8. Give the sauce a good stir and pour it into the well at the center of the wok. Allow to cook until the sauce bubbles vigorously and is slightly thickened.
  9. Then, quickly toss the meat and vegetables through the sauce.
  10. Add the bean sprouts and the green onions to the wok, tossing through for a minute or two. (Bean sprouts should be crisp tender, limp ones are overcooked.)
  11. Remove from heat. Garnish with reserved green onions and serve over steamed rice.

Dark Soy Sauce: Chinese cooks usually use dark soy sauce for color, as well as depth of flavor. However, if you only have light soy sauce on hand, you can easily substitute.

Black Vinegar: Black vinegar has a sweetish flavor which is prominent in hot and sour soup. Its flavor is unique. However, if you do not have any available where you live, you could use balsamic vinegar instead.

Peanut Oil: Chinese cooks prefer peanut oil for its flavor. However, you can substitute canola oil in a pinch.

Prep Time: 30 minutes - Cook Time: 15 minutes Yield: 6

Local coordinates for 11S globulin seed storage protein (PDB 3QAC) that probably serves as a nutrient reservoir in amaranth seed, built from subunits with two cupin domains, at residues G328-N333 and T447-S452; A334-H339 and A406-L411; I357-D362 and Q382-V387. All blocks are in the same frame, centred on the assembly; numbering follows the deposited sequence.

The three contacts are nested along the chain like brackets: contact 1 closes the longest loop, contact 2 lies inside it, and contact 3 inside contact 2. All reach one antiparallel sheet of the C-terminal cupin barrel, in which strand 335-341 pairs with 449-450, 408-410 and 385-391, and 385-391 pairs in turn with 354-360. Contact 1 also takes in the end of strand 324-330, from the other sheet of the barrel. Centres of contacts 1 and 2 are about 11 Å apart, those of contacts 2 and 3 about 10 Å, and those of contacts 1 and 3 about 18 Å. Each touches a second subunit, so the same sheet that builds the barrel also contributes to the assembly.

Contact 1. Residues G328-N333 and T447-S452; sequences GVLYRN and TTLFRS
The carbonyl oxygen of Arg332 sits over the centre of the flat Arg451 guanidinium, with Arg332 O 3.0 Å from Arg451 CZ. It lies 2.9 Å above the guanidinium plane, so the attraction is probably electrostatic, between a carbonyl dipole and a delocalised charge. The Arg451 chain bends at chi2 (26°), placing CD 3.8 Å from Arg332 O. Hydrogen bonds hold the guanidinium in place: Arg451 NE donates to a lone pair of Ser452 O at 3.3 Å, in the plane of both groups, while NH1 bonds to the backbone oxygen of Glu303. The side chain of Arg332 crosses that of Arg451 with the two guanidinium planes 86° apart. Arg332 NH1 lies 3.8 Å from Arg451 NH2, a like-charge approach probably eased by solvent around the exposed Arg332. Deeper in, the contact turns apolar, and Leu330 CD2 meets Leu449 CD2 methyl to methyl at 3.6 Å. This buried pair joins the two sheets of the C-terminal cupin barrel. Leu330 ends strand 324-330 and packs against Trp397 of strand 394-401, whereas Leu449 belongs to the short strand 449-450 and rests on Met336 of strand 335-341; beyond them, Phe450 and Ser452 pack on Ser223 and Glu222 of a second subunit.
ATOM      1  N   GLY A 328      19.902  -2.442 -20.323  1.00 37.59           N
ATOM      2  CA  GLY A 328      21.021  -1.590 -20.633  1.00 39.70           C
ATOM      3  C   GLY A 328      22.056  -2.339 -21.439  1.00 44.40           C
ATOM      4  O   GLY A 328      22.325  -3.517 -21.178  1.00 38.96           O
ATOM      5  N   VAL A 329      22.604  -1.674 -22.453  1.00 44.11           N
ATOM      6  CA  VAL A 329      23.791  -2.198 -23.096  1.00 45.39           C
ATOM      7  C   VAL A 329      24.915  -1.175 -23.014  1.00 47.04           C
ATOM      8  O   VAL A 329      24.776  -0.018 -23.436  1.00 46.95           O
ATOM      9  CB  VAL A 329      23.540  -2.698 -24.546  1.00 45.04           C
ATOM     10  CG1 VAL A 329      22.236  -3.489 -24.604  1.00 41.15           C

Serving Size: 2 cups
Calories per serving: 187.91 kcal
Fat per serving: 8.42 g
Saturated fat per serving: 1.7 g
Carbs per serving: 14.42 g
Protein per serving: 14.88 g
Fiber per serving: 3.55 g
Sugar per serving: 6.01 g
Sodium per serving: 621.45 mg
Trans fat per serving: 0.01 g
Cholesterol per serving: 28.28 mg
Nutrition label for Five Spice Pork Stir Fry

Chinese Five Spice Powder

Chinese Five Spice Powder

Five spice powder is China’s best-known and loved seasoning blend.  Like most spice blends, the ingredients and proportions vary.  However, the classic Chinese combination of star anise, fennel, cinnamon, cloves, and Szechuan pepper is most common.  It’s also the version I remember from my aunt’s […]